Luz A. Pereira L. (Executive Director and Instructor) Pereira is the Exectuive Director of PPA and leads instruction in coastal dances. Born to Creole parents, she learned English and, working around her business career, attended Peru’s National School of Folk Music and Dance. She completed her final exams under Rosa Elvira Figueroa, Jose Maria Arguedas, Lucha Ego Aguirre, and others, and graduated in 1963. She then began instructing students in the traditional dances of Peru and performing throughout the nation and abroad. From 1977 through the late 1980’s, she performed with Tahuantinsuyo and participated in many festivals, workshops, and  presentations in venues such as the American Museum of Natural History, Lincoln Center, Carnegie Hall, and others across the United States and Canada. In 2004, she served as Pachamama’s Assistant Director and became Executive Director in 2008. In 2010 and 2011, she served as President of the UNSRC/Peruvian Cultural Club at the United Nations.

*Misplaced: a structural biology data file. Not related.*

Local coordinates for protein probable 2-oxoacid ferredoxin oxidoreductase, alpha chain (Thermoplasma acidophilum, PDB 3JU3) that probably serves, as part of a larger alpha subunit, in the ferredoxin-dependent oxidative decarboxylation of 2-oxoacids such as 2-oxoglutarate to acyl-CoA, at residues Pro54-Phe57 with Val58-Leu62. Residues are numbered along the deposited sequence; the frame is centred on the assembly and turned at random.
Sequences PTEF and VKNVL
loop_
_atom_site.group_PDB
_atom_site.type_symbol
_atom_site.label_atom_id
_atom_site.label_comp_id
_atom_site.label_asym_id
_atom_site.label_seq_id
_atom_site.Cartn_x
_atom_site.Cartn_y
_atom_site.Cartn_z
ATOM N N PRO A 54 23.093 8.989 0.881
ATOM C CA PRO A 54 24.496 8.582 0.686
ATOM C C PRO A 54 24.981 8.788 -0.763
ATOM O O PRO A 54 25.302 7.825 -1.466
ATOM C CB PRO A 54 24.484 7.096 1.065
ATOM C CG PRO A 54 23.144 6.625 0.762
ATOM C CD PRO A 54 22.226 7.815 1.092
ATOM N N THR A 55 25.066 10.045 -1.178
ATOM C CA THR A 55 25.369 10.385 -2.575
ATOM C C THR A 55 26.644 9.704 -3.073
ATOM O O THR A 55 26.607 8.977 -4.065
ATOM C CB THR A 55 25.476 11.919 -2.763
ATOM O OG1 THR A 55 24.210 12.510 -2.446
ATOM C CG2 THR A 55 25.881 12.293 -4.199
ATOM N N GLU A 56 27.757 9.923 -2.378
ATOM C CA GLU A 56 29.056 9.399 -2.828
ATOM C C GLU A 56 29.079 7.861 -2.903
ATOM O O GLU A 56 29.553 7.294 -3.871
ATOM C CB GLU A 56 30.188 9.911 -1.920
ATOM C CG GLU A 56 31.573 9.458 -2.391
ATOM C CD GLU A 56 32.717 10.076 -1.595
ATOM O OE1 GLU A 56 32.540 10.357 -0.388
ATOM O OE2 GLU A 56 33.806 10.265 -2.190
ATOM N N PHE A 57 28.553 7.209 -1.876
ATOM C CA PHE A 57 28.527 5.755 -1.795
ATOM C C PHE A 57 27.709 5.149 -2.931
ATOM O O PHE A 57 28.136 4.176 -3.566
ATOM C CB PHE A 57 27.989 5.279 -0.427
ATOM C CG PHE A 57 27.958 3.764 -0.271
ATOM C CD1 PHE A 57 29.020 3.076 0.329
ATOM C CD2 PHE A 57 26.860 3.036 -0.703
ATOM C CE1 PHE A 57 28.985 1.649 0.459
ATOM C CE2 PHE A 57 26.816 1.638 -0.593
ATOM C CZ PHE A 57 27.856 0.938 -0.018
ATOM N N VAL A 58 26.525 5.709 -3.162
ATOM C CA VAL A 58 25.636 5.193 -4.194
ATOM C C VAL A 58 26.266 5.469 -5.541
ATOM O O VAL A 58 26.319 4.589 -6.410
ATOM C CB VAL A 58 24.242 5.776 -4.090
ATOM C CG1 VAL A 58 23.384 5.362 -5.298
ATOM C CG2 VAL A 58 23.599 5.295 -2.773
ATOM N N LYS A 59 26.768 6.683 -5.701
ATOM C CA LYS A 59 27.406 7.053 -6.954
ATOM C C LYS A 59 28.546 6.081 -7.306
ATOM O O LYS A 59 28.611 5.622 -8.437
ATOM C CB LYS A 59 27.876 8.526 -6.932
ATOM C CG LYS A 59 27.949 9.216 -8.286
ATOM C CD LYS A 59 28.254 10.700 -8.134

Peter Apaza (Instructor)  Apaza leads instruction in dances from Puno and the Peruvian highlands and serves as Master of Ceremonies for all PPA functions. He is an agronmist graduated from La Molina University in Lima, also passionate about the arts. He is a self-taught and studious researcher of Peruvian dances, especially those orignating from Puno. He is known for his expertise in folkloric art of the Peruvian highlands and is the founder, director, and member of various artistic institutions such as Ballet Folklorico de la UNA in Puno, Andean Culture Center of Juliaca, Music and Dance Workshop of the GUE Las Mercedes in Juliaca, Asociacion Cultural Brisas del Titicaca, and Asociacion Pioneros del Mañana. As a musician, composer, and singer, he has collaborated in numerous recrodings with the Agrupacion Musical Santa Catalina, Instituto Superior Pedagogico de Juliaca, Union Juliaca, Sangre Latina, and Viento Andino, among others. Today, he is the founder and director of Peru Andino in NY, a dance ensemble that performs traditional Peruvian dances throughout the tri state area.